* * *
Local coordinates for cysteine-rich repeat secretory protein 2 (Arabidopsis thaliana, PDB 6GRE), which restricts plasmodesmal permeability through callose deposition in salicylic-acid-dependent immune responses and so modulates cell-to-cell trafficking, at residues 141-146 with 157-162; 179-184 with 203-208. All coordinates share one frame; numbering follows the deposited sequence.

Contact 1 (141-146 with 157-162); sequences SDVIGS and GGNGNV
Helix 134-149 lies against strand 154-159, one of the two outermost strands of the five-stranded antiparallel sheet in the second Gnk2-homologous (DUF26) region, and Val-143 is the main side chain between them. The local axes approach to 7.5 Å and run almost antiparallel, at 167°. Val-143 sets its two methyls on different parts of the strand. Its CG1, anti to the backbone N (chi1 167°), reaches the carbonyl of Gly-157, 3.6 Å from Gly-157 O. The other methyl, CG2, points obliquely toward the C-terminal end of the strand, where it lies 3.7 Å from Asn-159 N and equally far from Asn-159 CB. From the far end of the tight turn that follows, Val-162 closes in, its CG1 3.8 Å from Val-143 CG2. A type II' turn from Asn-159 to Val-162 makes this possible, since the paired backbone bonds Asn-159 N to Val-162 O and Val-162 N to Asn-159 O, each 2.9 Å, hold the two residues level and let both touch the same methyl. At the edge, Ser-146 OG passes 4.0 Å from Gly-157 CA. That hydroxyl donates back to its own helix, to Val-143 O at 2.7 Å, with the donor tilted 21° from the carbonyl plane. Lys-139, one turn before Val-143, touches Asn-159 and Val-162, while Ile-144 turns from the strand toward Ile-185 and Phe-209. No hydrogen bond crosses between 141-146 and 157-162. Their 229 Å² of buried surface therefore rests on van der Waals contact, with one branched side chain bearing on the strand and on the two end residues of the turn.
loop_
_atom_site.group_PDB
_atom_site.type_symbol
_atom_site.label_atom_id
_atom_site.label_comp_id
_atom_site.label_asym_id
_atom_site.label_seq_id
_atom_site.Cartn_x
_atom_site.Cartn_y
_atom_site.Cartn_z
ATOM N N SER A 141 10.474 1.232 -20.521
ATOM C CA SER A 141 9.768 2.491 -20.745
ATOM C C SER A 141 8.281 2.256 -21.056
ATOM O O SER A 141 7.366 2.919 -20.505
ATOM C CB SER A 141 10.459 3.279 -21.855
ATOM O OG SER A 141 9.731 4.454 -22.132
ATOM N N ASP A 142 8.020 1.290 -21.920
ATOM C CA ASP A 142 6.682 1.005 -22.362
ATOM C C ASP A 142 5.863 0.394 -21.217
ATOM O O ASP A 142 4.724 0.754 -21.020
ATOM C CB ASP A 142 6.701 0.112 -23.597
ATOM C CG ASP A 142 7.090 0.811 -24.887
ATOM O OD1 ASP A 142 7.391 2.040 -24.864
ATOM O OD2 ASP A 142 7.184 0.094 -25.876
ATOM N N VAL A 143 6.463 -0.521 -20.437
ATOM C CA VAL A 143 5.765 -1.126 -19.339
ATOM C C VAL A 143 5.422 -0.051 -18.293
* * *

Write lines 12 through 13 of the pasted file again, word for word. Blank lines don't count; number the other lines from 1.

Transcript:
_atom_site.Cartn_y
_atom_site.Cartn_z